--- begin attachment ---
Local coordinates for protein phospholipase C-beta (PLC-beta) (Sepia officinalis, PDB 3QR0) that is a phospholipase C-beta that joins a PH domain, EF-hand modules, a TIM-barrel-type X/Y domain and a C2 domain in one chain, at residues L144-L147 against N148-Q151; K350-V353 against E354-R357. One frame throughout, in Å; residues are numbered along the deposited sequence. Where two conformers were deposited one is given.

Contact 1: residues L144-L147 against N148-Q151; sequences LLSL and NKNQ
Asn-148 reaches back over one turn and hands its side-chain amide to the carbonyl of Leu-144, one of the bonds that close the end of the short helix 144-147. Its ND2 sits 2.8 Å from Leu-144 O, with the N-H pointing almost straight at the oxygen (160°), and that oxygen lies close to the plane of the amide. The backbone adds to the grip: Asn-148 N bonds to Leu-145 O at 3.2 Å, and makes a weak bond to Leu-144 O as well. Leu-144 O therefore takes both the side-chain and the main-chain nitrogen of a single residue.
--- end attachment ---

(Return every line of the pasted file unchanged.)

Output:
Local coordinates for protein phospholipase C-beta (PLC-beta) (Sepia officinalis, PDB 3QR0) that is a phospholipase C-beta that joins a PH domain, EF-hand modules, a TIM-barrel-type X/Y domain and a C2 domain in one chain, at residues L144-L147 against N148-Q151; K350-V353 against E354-R357. One frame throughout, in Å; residues are numbered along the deposited sequence. Where two conformers were deposited one is given.

Contact 1: residues L144-L147 against N148-Q151; sequences LLSL and NKNQ
Asn-148 reaches back over one turn and hands its side-chain amide to the carbonyl of Leu-144, one of the bonds that close the end of the short helix 144-147. Its ND2 sits 2.8 Å from Leu-144 O, with the N-H pointing almost straight at the oxygen (160°), and that oxygen lies close to the plane of the amide. The backbone adds to the grip: Asn-148 N bonds to Leu-145 O at 3.2 Å, and makes a weak bond to Leu-144 O as well. Leu-144 O therefore takes both the side-chain and the main-chain nitrogen of a single residue.